Streaming movies just come and go when they're bad. See also 2019's Polar, starring Mads Mikkelsen, which absolutely features a notable lead but is never something I'd pay to watch by itself. And I can see why someone might label those as 'fake movies' (not that Jenkins was specific about the movies she was discussing).

But, that doesn't tell the whole story. Netflix has been releasing solid movies throughout the pandemic, hence why the likes of Army of the Dead, Enola Holmes and Extraction have all been enormously popular. 

Your mileage on them might vary, but it was nice to have new things to look forward to over the past year, just like it was for people who got to see Wonder Woman 1984 on Christmas Day. 

There are absolutely some duds coming out from Netflix on a regular basis – but it also has a track record of supporting filmmakers whose work might not get made elsewhere. Other streamers, too, are in a similar situation of figuring out what a small screen movie even looks like in 2021. 

On a good day, they arguably supplement the moviegoing experience rather than replace it. But the last year has made the line between streaming movies and 'real' movies blurrier than ever. 

Why movies on the big screen matter

The thing is, the "fake movies" sentiment aside, Jenkins' overall point of view is very sensible. Movie studios have spent the pandemic being experimental – whether it's releasing movies simultaneously (also know as 'day-and-date') on HBO Max and in theaters, or using Disney Plus Premier Access to charge people extra to watch from home. 

But there are arguably too many streaming services, and the theatrical experience is why you have franchises like the MCU and the Fast and Furious movies in the first place. They make them financially viable, and it's why they need to be preserved.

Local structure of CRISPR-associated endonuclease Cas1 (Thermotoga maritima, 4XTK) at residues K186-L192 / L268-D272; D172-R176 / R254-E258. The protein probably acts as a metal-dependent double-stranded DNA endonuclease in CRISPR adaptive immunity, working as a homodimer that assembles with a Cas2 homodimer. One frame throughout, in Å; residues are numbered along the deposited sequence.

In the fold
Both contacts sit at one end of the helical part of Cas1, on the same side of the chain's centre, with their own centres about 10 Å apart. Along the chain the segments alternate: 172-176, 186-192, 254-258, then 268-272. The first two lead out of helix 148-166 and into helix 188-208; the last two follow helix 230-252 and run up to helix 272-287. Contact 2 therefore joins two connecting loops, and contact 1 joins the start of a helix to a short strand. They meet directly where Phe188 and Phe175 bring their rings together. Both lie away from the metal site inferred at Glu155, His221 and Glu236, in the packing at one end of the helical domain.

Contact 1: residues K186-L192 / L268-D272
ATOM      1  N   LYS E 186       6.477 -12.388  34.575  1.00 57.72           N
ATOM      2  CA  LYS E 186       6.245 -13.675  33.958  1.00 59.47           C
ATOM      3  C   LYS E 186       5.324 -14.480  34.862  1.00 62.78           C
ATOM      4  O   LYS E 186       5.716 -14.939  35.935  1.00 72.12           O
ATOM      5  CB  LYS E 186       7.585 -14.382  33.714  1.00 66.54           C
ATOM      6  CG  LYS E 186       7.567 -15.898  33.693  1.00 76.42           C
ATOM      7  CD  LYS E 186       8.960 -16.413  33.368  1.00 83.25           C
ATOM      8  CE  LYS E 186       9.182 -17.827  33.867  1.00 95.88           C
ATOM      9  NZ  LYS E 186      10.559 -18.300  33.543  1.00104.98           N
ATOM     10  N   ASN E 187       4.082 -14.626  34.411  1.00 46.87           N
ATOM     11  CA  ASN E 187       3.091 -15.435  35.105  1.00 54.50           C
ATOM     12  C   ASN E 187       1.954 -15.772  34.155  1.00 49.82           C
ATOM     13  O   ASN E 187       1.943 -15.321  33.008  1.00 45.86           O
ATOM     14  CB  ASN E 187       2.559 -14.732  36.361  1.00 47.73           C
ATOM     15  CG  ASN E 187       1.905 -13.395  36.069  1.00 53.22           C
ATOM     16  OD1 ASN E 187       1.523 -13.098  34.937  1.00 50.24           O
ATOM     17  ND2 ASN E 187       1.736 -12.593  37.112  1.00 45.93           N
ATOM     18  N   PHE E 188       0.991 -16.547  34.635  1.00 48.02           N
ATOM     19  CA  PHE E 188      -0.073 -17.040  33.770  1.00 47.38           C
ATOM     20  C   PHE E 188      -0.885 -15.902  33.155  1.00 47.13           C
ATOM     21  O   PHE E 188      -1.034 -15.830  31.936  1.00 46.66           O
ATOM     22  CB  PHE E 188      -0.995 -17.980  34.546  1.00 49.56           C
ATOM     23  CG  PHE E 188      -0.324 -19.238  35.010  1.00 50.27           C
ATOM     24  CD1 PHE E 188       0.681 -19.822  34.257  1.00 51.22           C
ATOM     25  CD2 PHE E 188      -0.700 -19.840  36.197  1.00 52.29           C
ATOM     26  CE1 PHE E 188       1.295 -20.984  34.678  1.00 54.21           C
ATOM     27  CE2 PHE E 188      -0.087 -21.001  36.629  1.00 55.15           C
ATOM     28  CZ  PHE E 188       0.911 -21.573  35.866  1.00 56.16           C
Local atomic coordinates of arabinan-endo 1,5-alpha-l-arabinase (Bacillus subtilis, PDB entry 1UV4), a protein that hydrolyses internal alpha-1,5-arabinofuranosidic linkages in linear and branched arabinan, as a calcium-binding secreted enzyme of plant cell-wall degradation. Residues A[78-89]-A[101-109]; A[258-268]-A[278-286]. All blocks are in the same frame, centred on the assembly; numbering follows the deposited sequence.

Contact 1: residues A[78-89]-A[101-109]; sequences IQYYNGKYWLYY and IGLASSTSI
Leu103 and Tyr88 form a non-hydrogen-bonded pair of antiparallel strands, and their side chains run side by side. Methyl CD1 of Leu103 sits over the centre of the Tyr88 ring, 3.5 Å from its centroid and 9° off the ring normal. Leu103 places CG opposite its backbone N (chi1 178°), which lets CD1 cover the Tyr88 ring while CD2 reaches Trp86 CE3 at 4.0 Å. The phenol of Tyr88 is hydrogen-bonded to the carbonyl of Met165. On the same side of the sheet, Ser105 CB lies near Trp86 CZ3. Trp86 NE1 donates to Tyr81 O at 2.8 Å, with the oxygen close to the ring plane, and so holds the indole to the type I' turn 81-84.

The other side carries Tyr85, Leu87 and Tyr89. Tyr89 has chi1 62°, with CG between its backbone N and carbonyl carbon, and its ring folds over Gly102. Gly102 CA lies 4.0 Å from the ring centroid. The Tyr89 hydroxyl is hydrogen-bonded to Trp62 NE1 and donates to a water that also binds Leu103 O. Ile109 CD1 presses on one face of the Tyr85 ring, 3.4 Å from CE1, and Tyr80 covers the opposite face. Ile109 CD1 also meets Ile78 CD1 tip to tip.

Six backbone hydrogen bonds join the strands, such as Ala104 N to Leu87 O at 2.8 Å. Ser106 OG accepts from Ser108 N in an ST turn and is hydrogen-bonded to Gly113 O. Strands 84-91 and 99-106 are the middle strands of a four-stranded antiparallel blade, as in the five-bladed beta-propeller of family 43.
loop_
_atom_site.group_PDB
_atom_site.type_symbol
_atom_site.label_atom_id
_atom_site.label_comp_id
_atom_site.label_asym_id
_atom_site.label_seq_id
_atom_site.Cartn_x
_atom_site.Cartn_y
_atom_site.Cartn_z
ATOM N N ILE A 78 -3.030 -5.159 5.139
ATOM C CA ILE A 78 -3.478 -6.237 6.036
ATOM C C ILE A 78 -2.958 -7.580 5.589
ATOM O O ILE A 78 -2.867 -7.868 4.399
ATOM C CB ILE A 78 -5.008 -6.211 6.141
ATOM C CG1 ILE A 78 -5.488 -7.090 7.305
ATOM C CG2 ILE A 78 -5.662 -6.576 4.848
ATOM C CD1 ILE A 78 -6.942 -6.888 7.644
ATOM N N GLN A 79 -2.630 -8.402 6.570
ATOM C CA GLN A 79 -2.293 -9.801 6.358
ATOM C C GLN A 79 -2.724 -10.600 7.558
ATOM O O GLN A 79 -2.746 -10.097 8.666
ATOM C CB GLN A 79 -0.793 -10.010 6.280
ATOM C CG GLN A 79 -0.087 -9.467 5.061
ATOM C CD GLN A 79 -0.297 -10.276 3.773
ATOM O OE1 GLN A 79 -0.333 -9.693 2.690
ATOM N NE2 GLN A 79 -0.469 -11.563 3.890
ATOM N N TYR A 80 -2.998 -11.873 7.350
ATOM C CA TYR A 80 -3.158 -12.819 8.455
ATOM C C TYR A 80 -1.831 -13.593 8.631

"I'm not a fan of day-and-date and I hope to avoid it forever," Jenkins added. "I love the theatrical experience, and I don't understand why we're talking about throwing it away for 700 streaming services that there's no room for in the marketplace. 

"It doesn't make sense for studios that have billion-dollar industries to throw them in the garbage so they can roll the dice at competing with Netflix. It's crazy to me."

Jenkins is being too harsh on the state of streaming movies in that single comment – but her wider point is valid. There's no point seeing the theatrical experience as a necessary casualty in a streaming-led world. 

Culturally, it's not worth it – and financially, it probably won't be worth it either.

Samuel Roberts

Samuel is a PR Manager at game developer Frontier. Formerly TechRadar's Senior Entertainment Editor, he's an expert in Marvel, Star Wars, Netflix shows and general streaming stuff. Before his stint at TechRadar, he spent six years at PC Gamer. Samuel is also the co-host of the popular Back Page podcast, in which he details the trials and tribulations of being a games magazine editor – and attempts to justify his impulsive eBay games buying binges.